Vintage Heuer / TAG Heuer watches, and a few others. Plus Handmade straps..

Posts Tagged ‘Omega

Omega Seamaster 300 166.0324

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Omega Seamaster 300

Omega Seamaster 300 166.0324 c1965 Serial No. No date.

First thing first, unfortunately this isn’t a true vintage NOS survivor. It’s from the stables of Australian Omega wizards Watchco. For those that aren’t familiar with their work, they create these watches from genuine NOS & new Omega parts and genuine NOS Omega movements.

You’ll have to forgive me, as I don’t know the finer details of the rich history of this model, so I won’t attempt to. There are plenty of superb Omega enthusiast sites out there with every detail artfully researched.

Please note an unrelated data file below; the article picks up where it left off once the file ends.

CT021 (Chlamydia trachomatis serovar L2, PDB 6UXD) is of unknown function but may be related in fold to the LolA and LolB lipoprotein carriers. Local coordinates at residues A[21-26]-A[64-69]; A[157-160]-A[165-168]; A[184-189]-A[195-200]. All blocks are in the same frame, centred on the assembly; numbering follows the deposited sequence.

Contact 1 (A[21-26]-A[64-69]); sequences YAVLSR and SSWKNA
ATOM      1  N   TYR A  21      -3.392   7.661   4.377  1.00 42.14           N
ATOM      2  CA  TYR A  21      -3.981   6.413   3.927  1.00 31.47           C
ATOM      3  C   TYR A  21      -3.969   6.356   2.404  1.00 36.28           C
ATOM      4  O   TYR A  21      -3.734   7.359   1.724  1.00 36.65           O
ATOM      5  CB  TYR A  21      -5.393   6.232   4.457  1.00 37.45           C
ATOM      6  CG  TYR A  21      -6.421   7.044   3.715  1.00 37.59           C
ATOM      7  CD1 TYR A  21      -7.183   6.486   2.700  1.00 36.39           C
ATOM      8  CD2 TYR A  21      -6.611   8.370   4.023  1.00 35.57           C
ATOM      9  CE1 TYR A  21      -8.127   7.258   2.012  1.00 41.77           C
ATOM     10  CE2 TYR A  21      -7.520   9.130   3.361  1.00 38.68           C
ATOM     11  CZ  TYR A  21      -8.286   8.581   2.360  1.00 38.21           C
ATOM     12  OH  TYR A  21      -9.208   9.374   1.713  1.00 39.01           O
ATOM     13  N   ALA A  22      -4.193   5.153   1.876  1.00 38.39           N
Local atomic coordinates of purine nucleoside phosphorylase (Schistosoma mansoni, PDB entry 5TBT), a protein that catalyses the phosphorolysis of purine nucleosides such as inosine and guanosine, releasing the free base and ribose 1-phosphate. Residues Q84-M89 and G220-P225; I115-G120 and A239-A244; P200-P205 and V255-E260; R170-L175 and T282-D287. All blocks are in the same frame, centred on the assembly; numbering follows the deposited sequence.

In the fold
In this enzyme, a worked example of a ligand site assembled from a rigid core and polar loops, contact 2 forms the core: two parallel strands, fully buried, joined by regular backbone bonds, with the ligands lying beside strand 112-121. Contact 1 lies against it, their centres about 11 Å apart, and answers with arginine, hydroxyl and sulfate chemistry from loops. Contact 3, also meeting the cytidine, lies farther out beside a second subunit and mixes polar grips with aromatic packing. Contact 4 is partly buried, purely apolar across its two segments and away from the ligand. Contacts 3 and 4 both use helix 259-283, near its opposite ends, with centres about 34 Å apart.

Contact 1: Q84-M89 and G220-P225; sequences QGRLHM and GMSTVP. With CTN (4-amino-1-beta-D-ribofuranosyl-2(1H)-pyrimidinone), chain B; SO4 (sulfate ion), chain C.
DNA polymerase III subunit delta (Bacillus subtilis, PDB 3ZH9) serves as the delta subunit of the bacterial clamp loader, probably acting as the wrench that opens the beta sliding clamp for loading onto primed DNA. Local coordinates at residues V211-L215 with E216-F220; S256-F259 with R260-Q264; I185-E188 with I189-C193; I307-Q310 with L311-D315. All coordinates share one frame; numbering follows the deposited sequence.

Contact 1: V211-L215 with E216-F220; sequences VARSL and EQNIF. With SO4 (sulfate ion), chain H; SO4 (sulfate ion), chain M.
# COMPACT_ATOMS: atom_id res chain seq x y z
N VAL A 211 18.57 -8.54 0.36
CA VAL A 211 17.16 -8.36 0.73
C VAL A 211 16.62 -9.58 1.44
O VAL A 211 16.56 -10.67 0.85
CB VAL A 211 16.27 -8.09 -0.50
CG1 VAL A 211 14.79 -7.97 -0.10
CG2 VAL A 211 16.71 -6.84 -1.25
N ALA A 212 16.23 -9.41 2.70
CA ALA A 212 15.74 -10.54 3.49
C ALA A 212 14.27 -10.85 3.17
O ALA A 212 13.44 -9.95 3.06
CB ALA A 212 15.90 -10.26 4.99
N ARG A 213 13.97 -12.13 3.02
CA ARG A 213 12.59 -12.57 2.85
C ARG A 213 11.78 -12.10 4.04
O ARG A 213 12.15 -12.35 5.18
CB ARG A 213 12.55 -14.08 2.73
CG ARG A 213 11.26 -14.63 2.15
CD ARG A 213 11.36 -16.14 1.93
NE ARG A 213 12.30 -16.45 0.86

This one has case number 22,615,XXX, which puts it at 1965. Please feel free to correct me if I’m wrong! The case reference is 166.0324. It is fitted with a true NOS Omega Caliber 550 movement, which (as I understand it) was manufactured for the US market.

It sits on a Ref.1171/1/633 bracelet, which really looks great. I have tried it on an aftermarket sharkmesh, this looks great too – in fact, this watch looks the business on pretty much any strap!

A big thank you goes to the fellas over at Watchco.

Some further reading here:


Written by Heuerville

April 17, 2016 at 12:06 pm

Omega Speedmaster Pro 145.022 ’69

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Omega Speedy 145.022

Omega Speedmaster Pro 145.022 – 69, Cal 861.

I’ve had this watch some time, maybe a year or so. I took it in part trade for my old Silverstone Fume. It was a lovely watch, but had a few cosmetic issues that needed sorting, so it’s been left unloved in the watch box, until now. The minor restoration process is detailed further below.

I’m no Omega expert, but I do love the old ‘uns. Here is some information that was supplied by the previous owner, explaining the finer details of the watch…